Saturday, May 12, 2012

Sinking of the Lusitania

RMS Lusitania 1913
Largest and fastest of her time
Wikipedia tells that RMS Lusitania was a British ocean liner, named after the ancient Roman province of Lusitania, which is part of present day Portugal. The ship entered passenger service with the Cunard Line on 26 August 1907 and continued on the line's heavily traveled passenger service between Liverpool, England and New York City, which included a port of call at Queenstown, (now Cobh) Ireland on westbound crossings and Fishguard, Wales on eastbound crossings.

Lusitania was constructed as part of the competition between the Cunard Line and other shipping lines, principally from Germany, for the transatlantic passenger trade. Whichever company had the fastest and most luxurious ships had a commercial advantage: Lusitania and her sister Mauretania together provided a regular express service between Britain and the United States until the intervention of the First World War.

Lusitania was briefly the largest ship ever built at the time of her completion (due to the slightly larger Mauretania, entering service shortly after.). She was 70 feet (21 m) longer, two knots faster, and 10,000 tons larger than the most modern German liner, Kronprinzessin Cecilie. Passenger accommodation was 50% larger than any of her competitors providing for 552 saloon class, 460 cabin class and 1,186 in third class. Her crew comprised 69 on deck, 369 operating engines and boilers and 389 to attend to passengers. She had wireless telegraph, electric light, electrical lifts, and sumptuous interiors.

The two ships both held the Blue Riband speed record for a transatlantic crossing at different times in their careers. Mauretania was generally the slightly faster of the two and continued to hold the record after the war until 1929.

The Cunard board had decided to use Parsons' turbine propulsion, which accounted for their 22-year retention of the speed record with her running mate RMS Mauretania. The turbines produced more horsepower, and (theoretically) less onboard noise and vibration, compared to expansion engines used in earlier vessels. The ships were the largest ever built at the time they were constructed, and had 50% greater passenger space than their nearest rivals, allowing unprecedented luxury for all Saloon, Cabin, and Steerage passengers.

The sinking

Sinking of RMS Lusitania by German U-boat U-20
Oil painting. wikimedia

Wikipedia tells that during the First World War, as Germany waged submarine warfare against Britain, the ship was identified and torpedoed by the German U-boat U-20 on 7 May 1915 and sank in 18 minutes.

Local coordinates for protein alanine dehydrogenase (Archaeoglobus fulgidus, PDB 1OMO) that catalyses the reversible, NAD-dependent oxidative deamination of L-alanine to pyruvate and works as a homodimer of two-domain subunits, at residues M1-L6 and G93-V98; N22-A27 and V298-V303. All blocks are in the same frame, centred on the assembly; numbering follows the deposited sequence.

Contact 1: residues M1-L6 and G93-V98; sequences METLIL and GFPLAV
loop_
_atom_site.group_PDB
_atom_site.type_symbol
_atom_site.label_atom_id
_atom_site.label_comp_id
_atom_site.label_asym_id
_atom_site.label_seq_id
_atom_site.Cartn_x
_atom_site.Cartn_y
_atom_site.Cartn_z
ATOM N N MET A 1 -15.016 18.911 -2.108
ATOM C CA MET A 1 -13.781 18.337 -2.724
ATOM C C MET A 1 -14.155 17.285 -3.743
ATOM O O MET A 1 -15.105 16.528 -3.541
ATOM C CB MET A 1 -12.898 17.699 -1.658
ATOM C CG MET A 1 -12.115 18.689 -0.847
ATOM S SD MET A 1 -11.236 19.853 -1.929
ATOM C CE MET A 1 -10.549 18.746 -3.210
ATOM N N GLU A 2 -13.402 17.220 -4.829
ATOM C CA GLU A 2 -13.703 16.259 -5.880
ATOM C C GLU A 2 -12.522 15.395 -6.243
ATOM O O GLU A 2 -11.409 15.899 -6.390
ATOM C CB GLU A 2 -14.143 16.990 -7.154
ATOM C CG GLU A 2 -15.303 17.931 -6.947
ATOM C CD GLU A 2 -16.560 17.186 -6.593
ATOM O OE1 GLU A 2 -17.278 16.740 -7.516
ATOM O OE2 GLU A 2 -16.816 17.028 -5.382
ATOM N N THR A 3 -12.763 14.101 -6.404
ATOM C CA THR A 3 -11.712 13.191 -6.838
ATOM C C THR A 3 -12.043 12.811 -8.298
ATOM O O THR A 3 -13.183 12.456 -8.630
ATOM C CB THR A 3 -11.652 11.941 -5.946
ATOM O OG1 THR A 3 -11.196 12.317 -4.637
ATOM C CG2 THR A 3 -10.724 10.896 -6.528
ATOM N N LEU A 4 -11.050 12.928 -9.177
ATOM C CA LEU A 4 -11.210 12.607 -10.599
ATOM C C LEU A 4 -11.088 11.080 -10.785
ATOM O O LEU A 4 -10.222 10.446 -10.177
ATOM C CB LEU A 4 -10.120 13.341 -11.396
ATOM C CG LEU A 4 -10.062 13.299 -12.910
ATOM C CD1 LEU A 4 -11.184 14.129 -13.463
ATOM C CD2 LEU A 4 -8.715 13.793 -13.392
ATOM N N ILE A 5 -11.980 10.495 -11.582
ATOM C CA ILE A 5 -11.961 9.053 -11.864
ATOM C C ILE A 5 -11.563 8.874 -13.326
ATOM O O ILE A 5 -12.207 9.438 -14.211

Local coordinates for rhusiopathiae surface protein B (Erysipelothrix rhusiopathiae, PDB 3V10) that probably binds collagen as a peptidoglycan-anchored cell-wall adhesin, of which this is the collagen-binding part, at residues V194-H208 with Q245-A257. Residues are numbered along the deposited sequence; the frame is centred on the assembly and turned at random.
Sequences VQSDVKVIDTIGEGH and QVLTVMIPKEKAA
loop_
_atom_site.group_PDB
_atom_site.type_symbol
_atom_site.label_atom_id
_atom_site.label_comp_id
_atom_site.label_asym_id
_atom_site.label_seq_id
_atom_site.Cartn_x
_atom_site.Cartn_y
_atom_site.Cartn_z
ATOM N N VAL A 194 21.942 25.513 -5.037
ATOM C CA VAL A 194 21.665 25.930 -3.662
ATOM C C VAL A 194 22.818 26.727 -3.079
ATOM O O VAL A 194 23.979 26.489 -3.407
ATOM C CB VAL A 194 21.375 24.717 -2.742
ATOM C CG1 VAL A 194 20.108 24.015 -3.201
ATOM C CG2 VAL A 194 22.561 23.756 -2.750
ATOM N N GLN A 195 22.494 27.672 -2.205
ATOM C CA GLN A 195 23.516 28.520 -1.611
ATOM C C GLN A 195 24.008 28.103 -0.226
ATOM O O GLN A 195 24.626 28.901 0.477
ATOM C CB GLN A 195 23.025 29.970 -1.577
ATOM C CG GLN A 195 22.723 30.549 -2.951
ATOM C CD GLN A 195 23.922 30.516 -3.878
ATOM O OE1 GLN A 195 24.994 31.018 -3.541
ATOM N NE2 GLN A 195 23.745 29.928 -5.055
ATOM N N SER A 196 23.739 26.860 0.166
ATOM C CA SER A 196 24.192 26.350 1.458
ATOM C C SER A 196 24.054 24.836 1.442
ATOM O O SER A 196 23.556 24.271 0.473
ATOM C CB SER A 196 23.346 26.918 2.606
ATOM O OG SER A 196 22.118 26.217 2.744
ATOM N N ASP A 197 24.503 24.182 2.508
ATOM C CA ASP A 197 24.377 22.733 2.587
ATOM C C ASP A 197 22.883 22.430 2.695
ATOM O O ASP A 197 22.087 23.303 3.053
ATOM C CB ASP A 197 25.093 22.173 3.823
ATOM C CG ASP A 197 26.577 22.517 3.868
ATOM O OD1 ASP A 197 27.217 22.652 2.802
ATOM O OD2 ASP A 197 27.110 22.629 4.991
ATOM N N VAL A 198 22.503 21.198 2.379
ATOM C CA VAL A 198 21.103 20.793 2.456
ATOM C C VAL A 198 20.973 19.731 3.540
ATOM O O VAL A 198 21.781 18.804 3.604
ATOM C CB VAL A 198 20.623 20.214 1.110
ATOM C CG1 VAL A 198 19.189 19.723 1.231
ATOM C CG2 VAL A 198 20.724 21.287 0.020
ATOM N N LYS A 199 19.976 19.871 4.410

The vessel went down 11 miles (18 km) off the Old Head of Kinsale, Ireland, killing 1,198 of the 1,959 people aboard, leaving 761 survivors. The sinking turned public opinion in many countries against Germany, contributed to the American entry into World War I and became an iconic symbol in military recruiting campaigns of why the war was being fought.

A dive team from Cork Sub Aqua Club, diving under license, discovered 15,000 rounds of the .303 (7.7×56mmR) caliber rifle ammunition transported on the Lusitania in boxes in the bow section of the ship. The find was photographed but left in situ under the terms of the license. In December 2008, Gregg Bemis's dive team estimated a further four million rounds of .303 ammunition were on the ship at the time of its sinking. Mr. Bemis announced plans to commission further dives in 2009 for a full-scale forensic examination of the wreck.

Argument over whether the ship was a legitimate military target raged back and forth throughout the war as both sides made misleading claims about the ship. At the time she was sunk, she was carrying a large quantity of rifle ammunition and other supplies necessary for a war economy, as well as civilian passengers. Several attempts have been made over the years since the sinking to dive to the wreck seeking information about precisely how the ship sank, and argument continues to the current day.

Jennifer Rosenberg wrote in her summary of the events somewhat apologetically that it was not the torpedo but rather the ammunition cargo on board that sank RMS Lusitania.

In 2008, divers explored the wreck of the Lusitania, situated eight miles off the coast of Ireland. On board, the divers found approximately four million U.S.-made Remington .303 bullets. The discovery supports the German's long-held belief that the Lusitania was being used to transport war materials. The find also supports the theory that it was the explosion of munitions on board that caused the second explosion on the Lusitania.

But why would you shoot a torpedo on a ship in the first place except in order to destroy it?

RMS Titanic was a passenger liner that sank in the North Atlantic Ocean on 15 April 1912 after colliding with an iceberg during her maiden voyage from Southampton, UK to New York City, US. The sinking of Titanic caused the deaths of 1,514 people in one of the deadliest peacetime maritime disasters in history.

RMS Lusitania was a passanger liner that sank in the North Atlantic Ocean off the coast of Ireland on 7 May 1915 after being hit by a torpedo sent by the ice cold heart of a human being. The sinking of Lusitania caused the deaths of 1,198 people in one of the cruellest wartime maritime attacks in history.

No comments:

Post a Comment